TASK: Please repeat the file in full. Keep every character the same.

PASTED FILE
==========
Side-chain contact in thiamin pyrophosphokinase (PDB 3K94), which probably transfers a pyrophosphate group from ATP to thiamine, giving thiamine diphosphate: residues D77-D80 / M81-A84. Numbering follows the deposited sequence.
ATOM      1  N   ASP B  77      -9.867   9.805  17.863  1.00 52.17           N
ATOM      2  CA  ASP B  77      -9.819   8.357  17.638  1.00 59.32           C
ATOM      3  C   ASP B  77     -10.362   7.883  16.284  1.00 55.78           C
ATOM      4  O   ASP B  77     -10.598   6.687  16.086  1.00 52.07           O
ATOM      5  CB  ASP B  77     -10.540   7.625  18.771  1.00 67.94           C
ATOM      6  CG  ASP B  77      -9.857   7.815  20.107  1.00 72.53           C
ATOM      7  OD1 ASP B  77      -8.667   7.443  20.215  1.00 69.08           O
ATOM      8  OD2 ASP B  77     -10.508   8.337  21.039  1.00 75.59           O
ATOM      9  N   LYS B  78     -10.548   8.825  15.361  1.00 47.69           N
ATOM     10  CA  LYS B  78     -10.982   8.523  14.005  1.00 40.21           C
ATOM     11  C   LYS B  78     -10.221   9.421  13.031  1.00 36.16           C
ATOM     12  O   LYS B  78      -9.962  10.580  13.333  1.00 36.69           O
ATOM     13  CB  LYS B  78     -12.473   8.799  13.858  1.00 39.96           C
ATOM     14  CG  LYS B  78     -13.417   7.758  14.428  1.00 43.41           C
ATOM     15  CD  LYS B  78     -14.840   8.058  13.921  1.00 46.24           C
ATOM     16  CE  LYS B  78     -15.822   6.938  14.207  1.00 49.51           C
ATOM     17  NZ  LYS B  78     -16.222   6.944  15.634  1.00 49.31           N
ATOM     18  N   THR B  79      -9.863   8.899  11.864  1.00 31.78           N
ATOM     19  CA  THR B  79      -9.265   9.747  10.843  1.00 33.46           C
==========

Side-chain contact in thiamin pyrophosphokinase (PDB 3K94), which probably transfers a pyrophosphate group from ATP to thiamine, giving thiamine diphosphate: residues D77-D80 / M81-A84. Numbering follows the deposited sequence.
ATOM      1  N   ASP B  77      -9.867   9.805  17.863  1.00 52.17           N
ATOM      2  CA  ASP B  77      -9.819   8.357  17.638  1.00 59.32           C
ATOM      3  C   ASP B  77     -10.362   7.883  16.284  1.00 55.78           C
ATOM      4  O   ASP B  77     -10.598   6.687  16.086  1.00 52.07           O
ATOM      5  CB  ASP B  77     -10.540   7.625  18.771  1.00 67.94           C
ATOM      6  CG  ASP B  77      -9.857   7.815  20.107  1.00 72.53           C
ATOM      7  OD1 ASP B  77      -8.667   7.443  20.215  1.00 69.08           O
ATOM      8  OD2 ASP B  77     -10.508   8.337  21.039  1.00 75.59           O
ATOM      9  N   LYS B  78     -10.548   8.825  15.361  1.00 47.69           N
ATOM     10  CA  LYS B  78     -10.982   8.523  14.005  1.00 40.21           C
ATOM     11  C   LYS B  78     -10.221   9.421  13.031  1.00 36.16           C
ATOM     12  O   LYS B  78      -9.962  10.580  13.333  1.00 36.69           O
ATOM     13  CB  LYS B  78     -12.473   8.799  13.858  1.00 39.96           C
ATOM     14  CG  LYS B  78     -13.417   7.758  14.428  1.00 43.41           C
ATOM     15  CD  LYS B  78     -14.840   8.058  13.921  1.00 46.24           C
ATOM     16  CE  LYS B  78     -15.822   6.938  14.207  1.00 49.51           C
ATOM     17  NZ  LYS B  78     -16.222   6.944  15.634  1.00 49.31           N
ATOM     18  N   THR B  79      -9.863   8.899  11.864  1.00 31.78           N
ATOM     19  CA  THR B  79      -9.265   9.747  10.843  1.00 33.46           C